Each FiO2-C algorithm should be applied in its “optimal mode” (with respect to potentially variable settings provided by the manufacturer such as: averaging time of SpO2-input, response/wait-time, etc.) based on either evidence in the literature or consensus of the users.

Manual adjustments are encouraged whenever automatic FiO2 settings seem sub-optimal. In case of FiO2/SpO2-oscillations brought about by FiO2-C, settings need to be adapted or FiO2-C has to be temporarily interrupted.

Whenever possible, every study center will use only one type of FiO2-C algorithm.

Infants in the control group are treated (whenever possible) with the same type of infant ventilator for respiratory support (FiO2-C turned off) and RMC of FiO2 is applied by bedside nurse and medical staff throughout the initial hospitalization.

Care is taken in both groups that all staff are informed about the relevance of intermittent hypoxemia and hyperoxemia and trained to execute prudent and careful RMC of FiO2. This training may include a standard operating procedure for RMC, where the speed of increase/decrease in FiO2 depends on the magnitude of deviation from the SpO2 target range as previously described [23, 24].

The intervention should start as soon as possible after randomization and within 48 h after birth. The scheduled end of the study intervention is any of the following (whichever comes first):

  • death

  • discharge home from hospital

  • transfer to another hospital where FiO2-C is not available (whereas such transfer is discouraged)

  • a PMA of 36 + 0/7 weeks

  • final discontinuation of positive pressure respiratory support, which does not include limited periods without positive pressure support for weaning.

    If the infant requires positive pressure respiratory support again for any reason, the infant should again be supported by FiO 2 -C (provided a device supporting FiO 2 -C is available) until (other) criteria for scheduled end of study intervention are met.

  • a PMA of > 32 + 0/7 weeks provided the following two additional criteria of respiratory stability are both met:

  • ◦ A) FiO2 = 0.21 for ≥48 h (for this criterion limited time periods with higher FiO2 for rescue or for recovery of intermittent hypoxemia will not be considered)

and

  • ◦ B) less than 5 intermittent hypoxemic episodes with an SpO2 < 80% per 8 h shift.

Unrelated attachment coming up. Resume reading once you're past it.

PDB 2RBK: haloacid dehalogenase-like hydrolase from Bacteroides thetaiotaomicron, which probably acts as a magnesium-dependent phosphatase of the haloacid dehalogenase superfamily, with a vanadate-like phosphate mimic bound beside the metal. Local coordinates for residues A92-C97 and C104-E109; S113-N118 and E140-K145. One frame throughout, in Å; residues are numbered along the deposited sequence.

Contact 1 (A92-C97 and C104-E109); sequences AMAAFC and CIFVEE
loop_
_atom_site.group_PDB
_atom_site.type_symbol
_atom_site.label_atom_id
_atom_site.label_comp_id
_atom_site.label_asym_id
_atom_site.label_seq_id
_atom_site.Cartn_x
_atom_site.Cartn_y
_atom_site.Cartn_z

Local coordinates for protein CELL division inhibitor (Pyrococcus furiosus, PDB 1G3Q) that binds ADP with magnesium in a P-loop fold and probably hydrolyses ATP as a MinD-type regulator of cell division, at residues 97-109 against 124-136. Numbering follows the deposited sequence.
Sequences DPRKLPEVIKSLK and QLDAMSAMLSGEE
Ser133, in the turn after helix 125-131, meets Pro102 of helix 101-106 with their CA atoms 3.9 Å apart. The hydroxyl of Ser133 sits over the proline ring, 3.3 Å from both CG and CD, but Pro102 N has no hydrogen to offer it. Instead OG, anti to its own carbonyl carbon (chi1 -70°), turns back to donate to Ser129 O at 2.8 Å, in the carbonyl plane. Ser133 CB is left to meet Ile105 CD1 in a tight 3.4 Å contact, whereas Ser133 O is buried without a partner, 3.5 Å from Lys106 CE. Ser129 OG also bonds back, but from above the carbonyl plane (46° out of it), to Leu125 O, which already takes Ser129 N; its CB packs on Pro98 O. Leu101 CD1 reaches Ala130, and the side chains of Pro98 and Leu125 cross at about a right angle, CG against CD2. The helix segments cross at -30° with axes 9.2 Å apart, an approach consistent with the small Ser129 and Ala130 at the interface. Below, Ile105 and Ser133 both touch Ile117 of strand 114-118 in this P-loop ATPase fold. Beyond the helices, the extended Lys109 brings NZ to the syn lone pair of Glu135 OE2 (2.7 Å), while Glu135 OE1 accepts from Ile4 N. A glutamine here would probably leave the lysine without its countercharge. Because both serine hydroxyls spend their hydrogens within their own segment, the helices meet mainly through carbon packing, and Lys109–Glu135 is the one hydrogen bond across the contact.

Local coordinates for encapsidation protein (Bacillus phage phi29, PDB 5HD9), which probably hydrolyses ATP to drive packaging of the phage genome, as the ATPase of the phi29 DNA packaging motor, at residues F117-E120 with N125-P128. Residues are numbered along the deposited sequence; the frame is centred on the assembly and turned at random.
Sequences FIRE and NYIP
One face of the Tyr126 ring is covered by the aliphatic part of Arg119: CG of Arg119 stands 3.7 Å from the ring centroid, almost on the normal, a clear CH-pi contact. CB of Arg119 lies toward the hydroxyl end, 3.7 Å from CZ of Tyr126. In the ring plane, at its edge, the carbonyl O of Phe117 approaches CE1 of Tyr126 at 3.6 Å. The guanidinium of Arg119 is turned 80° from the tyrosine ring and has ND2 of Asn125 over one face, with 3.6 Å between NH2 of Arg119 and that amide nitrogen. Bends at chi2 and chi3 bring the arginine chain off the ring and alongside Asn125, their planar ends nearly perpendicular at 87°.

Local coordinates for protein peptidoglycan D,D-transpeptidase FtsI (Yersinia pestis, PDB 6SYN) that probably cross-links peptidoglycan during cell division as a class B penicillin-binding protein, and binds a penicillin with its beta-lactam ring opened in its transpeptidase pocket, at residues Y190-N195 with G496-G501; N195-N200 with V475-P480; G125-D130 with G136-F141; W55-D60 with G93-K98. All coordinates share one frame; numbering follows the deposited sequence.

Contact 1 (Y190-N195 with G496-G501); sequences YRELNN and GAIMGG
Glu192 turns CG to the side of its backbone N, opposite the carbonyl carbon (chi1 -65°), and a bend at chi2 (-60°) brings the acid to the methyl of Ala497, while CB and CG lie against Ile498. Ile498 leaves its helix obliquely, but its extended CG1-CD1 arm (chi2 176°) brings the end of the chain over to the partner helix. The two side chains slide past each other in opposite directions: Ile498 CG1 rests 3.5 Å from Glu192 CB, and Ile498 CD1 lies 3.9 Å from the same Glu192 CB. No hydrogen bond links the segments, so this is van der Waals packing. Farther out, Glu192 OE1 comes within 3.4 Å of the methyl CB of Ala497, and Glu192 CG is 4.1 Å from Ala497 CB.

If criteria A) or B) are no longer met, the infant should again be supported by the FiO 2 -C device until (other) criteria for scheduled end of study intervention are met.

  • a PMA of > 32 + 0/7 weeks if the infant has to be transferred to an intermediate care unit where FiO2-C is not available

If the infant is re-admitted to intensive care, the infant should again be supported by FiO 2 -C (provided a device supporting FiO 2 -C is available) until (other) criteria for scheduled end of study intervention are met.

After the end of the study intervention, all study participants will be treated according to the state of the art care and local standards without further requirements or restrictions.

Concomitant interventions and medication

Any concomitant medication that is clinically considered necessary for the patient will be allowed within the study, except for the control group, where closed-loop automatic control of FiO2 or any other automatic control of airway pressure/respiratory support etc. based on SpO2 or other vital signals are not allowed.

SpO2 measurements to guide FiO2-C

All FiO2-Controllers should be based on SpO2-data generated by the same pulse oximeter technology (Masimo). In general, pre-ductal SpO2-sensor placement is preferred to guide FiO2-C as long as echocardiography demonstrates a patent ductus arteriosus.

SpO2-targets and alarm settings

The SpO2-target range selected by a center for clinical routine has to fulfill the following criteria:

  • Study centers need to have a written guideline on SpO2-target range to ensure that the same SpO2-target range is applied in both study groups

  • The SpO2-target has to be within the range of 87–95% (may include 87% and/or 95%),

  • Care has to be taken that the same SpO2-target ranges are applied in clinical routine and in both study groups

Documentation of the study intervention

In both study groups, the type of respiratory support, the type of ventilator and the application of FiO2-C have to be documented daily during the intervention period on a treatment log.

Primary outcome

The primary outcome measure is a composite of death, BPD or NEC assessed at 36 weeks PMA and severe ROP assessed when full vascularization of the retina is documented.

Definitions of components of the primary outcome

Severe ROP

Defined as any ROP stage 3 or higher, or acute posterior ROP, or any ROP in Zone 1, or any treatment for ROP. ROP will be diagnosed at routine ophthalmological examinations, beginning at a PMA of 32 weeks according to international recommendations and local standards until complete vascularization of the retina [25]. The severity of ROP will be graded according to the international classification [26].

BPD

Defined as requiring positive pressure support or supplemental oxygen at 36 weeks ±2 days PMA, including an oxygen reduction test for infants requiring less than 0.3 FiO2, representing ‘moderate’ or ‘severe’ BPD according to the National Institute of Child Health and Development consensus definition [27].